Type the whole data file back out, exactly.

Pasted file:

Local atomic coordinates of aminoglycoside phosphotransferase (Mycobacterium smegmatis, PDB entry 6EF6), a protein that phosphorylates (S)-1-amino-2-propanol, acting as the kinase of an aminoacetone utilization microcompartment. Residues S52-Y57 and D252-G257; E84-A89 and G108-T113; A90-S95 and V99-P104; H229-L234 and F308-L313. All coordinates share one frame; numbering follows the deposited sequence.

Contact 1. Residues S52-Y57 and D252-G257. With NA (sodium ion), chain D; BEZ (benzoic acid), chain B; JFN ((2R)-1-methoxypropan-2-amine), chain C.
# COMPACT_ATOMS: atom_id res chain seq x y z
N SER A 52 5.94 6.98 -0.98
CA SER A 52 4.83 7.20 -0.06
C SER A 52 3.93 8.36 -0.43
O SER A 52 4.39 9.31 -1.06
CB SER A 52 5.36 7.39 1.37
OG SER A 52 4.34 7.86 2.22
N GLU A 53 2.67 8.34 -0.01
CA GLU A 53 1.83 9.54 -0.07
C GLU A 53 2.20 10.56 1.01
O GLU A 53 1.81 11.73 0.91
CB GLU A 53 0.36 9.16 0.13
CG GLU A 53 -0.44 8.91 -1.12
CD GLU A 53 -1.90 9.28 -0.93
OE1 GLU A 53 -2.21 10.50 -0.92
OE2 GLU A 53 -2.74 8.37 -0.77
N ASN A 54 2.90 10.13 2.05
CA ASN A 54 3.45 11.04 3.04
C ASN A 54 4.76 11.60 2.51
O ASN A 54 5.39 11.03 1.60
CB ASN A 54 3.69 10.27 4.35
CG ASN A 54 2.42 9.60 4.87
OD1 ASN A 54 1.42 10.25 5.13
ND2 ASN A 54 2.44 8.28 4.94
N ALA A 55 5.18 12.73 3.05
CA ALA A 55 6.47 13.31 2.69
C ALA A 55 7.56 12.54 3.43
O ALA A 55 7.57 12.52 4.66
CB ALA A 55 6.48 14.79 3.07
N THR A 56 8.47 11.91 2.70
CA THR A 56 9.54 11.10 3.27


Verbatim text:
Local atomic coordinates of aminoglycoside phosphotransferase (Mycobacterium smegmatis, PDB entry 6EF6), a protein that phosphorylates (S)-1-amino-2-propanol, acting as the kinase of an aminoacetone utilization microcompartment. Residues S52-Y57 and D252-G257; E84-A89 and G108-T113; A90-S95 and V99-P104; H229-L234 and F308-L313. All coordinates share one frame; numbering follows the deposited sequence.

Contact 1. Residues S52-Y57 and D252-G257. With NA (sodium ion), chain D; BEZ (benzoic acid), chain B; JFN ((2R)-1-methoxypropan-2-amine), chain C.
# COMPACT_ATOMS: atom_id res chain seq x y z
N SER A 52 5.94 6.98 -0.98
CA SER A 52 4.83 7.20 -0.06
C SER A 52 3.93 8.36 -0.43
O SER A 52 4.39 9.31 -1.06
CB SER A 52 5.36 7.39 1.37
OG SER A 52 4.34 7.86 2.22
N GLU A 53 2.67 8.34 -0.01
CA GLU A 53 1.83 9.54 -0.07
C GLU A 53 2.20 10.56 1.01
O GLU A 53 1.81 11.73 0.91
CB GLU A 53 0.36 9.16 0.13
CG GLU A 53 -0.44 8.91 -1.12
CD GLU A 53 -1.90 9.28 -0.93
OE1 GLU A 53 -2.21 10.50 -0.92
OE2 GLU A 53 -2.74 8.37 -0.77
N ASN A 54 2.90 10.13 2.05
CA ASN A 54 3.45 11.04 3.04
C ASN A 54 4.76 11.60 2.51
O ASN A 54 5.39 11.03 1.60
CB ASN A 54 3.69 10.27 4.35
CG ASN A 54 2.42 9.60 4.87
OD1 ASN A 54 1.42 10.25 5.13
ND2 ASN A 54 2.44 8.28 4.94
N ALA A 55 5.18 12.73 3.05
CA ALA A 55 6.47 13.31 2.69
C ALA A 55 7.56 12.54 3.43
O ALA A 55 7.57 12.52 4.66
CB ALA A 55 6.48 14.79 3.07
N THR A 56 8.47 11.91 2.70
CA THR A 56 9.54 11.10 3.27